Here, click the link that reads, "My code is committed, working, and ready to be installed." If you have special instructions, caveats, compile steps, or other dependencies for your installation, enter them in the available text box now. The tool administrators will be alerted about your tool status and perform the installation along with any required steps you describe.

8. INSTALL

It's time to install the tool source. This action will depend on your access privileges; you may need the help of an administrator. On the hub, visit your tool's status page, either from the Tool Pipeline, or specifying a URL like this:

https://vhub.org/tools/toolname/status

Here you can click the Install button and then on success message, flip the status to Installed and apply the change.

If the Install button is not available to you, this task will be executed by an administrator. You will receive a status email when it is complete.

9. TEST AND PUBLISH

To test your tool, go to the Hub Tool Pipeline and select your tool's link, or specify the tool URL directly:

https://vhub.org/tools/toolname

In the status page, click the button to test run the tool. If the tool does not display or otherwise fails your test, there is still work to do. Revisit your development steps, starting with the TEST section above.

If the notebook test is successful, and it displays and functions as expected, you are almost done! Return to the tool status page. There you can indicate to administrators that you Approve the tool for publication. If special instructions or compilation steps need to be performed for your tool, indicate that here.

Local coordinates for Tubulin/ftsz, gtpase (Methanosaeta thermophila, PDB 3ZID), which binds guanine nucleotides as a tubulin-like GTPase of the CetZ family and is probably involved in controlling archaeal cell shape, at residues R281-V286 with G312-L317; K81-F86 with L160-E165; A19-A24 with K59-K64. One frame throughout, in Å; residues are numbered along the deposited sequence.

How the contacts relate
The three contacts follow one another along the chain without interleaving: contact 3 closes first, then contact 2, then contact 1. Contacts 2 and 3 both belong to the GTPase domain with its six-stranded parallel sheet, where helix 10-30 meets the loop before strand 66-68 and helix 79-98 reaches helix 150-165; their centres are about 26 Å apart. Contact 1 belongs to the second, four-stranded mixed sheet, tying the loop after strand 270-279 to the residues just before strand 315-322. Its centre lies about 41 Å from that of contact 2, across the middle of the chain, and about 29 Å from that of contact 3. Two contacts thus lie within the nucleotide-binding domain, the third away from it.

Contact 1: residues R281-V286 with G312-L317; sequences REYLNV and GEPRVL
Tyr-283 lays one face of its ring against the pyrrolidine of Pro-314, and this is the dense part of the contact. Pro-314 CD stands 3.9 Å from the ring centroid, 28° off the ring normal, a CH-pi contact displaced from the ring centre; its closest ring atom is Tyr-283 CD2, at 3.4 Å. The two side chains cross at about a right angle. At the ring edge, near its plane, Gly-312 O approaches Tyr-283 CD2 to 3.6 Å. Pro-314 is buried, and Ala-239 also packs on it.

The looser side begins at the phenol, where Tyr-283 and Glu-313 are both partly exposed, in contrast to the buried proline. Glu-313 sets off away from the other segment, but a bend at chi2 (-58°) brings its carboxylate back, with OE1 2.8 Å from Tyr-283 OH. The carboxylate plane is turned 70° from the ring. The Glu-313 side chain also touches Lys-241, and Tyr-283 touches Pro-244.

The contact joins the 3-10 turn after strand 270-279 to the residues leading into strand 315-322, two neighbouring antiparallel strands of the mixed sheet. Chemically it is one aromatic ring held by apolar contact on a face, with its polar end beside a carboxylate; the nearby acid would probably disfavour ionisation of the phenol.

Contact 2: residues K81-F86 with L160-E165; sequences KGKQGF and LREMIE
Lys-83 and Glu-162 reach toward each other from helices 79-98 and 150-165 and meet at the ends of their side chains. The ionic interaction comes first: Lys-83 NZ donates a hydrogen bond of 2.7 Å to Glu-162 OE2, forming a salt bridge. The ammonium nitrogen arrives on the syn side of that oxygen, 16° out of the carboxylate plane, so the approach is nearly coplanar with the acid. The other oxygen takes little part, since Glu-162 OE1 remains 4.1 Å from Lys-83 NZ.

Depending on your access privileges, you may be able to set the tool as Published. If the link is available to you, click Publish, and then on display of the green success message, flip the status to Published and apply the change.

You will receive a status change email when the tool has transitioned to Published. When you receive word that your tool is Published, you should verify again that it works as expected.

That should do it--your Jupyter notebook is now published and available on the Hub as a tool. If you have questions, concerns, or run into a snag, please email the Hub administrator (include all error messages as available) and we'll give you a hand.

10. MAKING CHANGES

To make changes to a published notebook, you must only revisit some of the steps outlined above. Namely:

  • Change your notebook code as necessary, revisiting the TEST and COMMIT CHANGES steps above when complete.
  • INSTALL your changed code as above
  • TEST AND PUBLISH the notebook tool as above
Each time you make changes, be sure to test the notebook and confirm that it operates properly.